Contract Labor, Foreign

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CONTRACT LABOR, FOREIGN. During the Civil War (1861–1865), immigration went into a sharp decline, creating, among other things, a shortage of industrial labor. As a result, in 1864, the Union government adopted a contract labor law—the Act to Encourage Immigration. The law provided for the creation of the United States Emigration Office and companies such as American Emigrant Company, which sought to provide both skilled and unskilled foreign labor from Europe to U.S. companies suffering shortages. The contracts exchanged labor for prepaid passage to the United States. Yet because it was difficult to prevent workers from breaking their contracts, the American Emigrant Company and others never succeeded in attracting more than a few thousand workers.

The contract labor law was repealed in 1868, ending government involvement in recruiting foreign laborers. However, companies like the Six Companies continued to recruit. Unlike the American Emigrant Company, their focus was on bringing unskilled laborers from China to the railroad and mining industries. Yet this too had limited success. Racist sentiments rose against such immigrants, and labor unions organized around the issue that such workers were being brought in as strikebreakers. Stating that contract labor violated the free labor system, organizations such as the Knights of Labor pushed for the passage of the Foran Act in 1885, which prohibited the contract labor system. The law did exempt actors, artists, lecturers, singers, and domestic servants, as well as skilled labor required for new industries. Enforcement and revision of the Act became an ongoing issue for labor organizations. The American Federation of Labor successfully sought updates to the Foran Act in 1891, 1903, 1907, and 1910.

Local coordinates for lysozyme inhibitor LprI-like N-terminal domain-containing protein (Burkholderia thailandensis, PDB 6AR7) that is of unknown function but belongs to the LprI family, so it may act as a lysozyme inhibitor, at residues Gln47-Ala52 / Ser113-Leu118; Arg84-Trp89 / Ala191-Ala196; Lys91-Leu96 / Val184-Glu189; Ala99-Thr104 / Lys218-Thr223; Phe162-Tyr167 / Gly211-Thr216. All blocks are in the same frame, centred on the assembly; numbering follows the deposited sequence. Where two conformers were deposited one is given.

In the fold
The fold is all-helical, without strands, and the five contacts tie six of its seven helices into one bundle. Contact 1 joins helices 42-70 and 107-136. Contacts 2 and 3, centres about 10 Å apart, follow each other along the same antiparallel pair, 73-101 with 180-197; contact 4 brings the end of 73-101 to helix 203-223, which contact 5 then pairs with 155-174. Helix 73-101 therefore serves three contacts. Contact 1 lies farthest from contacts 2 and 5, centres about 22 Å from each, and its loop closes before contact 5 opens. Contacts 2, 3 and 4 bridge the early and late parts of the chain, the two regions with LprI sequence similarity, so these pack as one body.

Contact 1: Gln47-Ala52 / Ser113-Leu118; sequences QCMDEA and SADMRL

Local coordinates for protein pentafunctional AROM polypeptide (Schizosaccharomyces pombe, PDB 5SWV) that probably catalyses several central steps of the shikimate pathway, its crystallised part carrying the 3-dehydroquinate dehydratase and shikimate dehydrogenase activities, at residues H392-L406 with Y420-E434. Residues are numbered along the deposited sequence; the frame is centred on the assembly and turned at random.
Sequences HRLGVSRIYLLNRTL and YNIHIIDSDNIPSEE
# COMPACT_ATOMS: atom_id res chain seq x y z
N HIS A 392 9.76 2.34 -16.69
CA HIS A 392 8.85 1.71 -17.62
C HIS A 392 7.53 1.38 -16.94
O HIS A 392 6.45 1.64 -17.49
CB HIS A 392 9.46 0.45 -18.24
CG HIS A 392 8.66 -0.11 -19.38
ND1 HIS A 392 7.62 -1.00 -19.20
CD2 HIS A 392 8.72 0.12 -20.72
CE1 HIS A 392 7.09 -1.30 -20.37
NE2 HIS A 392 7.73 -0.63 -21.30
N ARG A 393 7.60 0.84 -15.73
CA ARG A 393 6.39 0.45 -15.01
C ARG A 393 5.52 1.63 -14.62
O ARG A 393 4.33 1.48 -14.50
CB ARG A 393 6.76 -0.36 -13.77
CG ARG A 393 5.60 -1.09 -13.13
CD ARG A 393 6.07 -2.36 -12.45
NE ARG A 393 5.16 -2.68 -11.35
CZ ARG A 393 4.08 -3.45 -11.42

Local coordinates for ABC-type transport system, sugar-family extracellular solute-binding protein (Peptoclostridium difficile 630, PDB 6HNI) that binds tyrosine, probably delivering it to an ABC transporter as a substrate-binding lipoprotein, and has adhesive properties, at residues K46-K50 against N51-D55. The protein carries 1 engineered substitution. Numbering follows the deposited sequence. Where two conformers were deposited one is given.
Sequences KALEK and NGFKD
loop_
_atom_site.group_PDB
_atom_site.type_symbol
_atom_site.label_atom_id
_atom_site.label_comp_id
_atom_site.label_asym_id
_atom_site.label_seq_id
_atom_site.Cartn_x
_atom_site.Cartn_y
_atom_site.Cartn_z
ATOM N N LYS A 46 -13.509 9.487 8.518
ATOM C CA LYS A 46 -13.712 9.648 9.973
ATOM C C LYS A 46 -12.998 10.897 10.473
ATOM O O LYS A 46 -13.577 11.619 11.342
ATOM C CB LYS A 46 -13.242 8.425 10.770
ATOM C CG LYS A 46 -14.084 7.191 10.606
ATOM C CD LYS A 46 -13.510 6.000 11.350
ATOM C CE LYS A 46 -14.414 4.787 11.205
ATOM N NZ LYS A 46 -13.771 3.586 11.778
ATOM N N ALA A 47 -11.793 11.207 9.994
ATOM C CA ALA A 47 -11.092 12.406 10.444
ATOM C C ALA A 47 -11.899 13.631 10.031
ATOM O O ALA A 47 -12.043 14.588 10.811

Erickson, Charlotte. American Industry and the European Immigrant, 1860–1885. Cambridge, Mass.: Harvard University Press, 1957.

Parmet, Robert D. Labor and Immigration in Industrial America. Boston: Twayne Publishers, 1981.

Peck, Gunther. Reinventing Free Labor: Padrones and Immigrant Workers in the North American West, 1880–1930. Cambridge, U.K.: Cambridge University Press, 2000.


See alsoImmigration .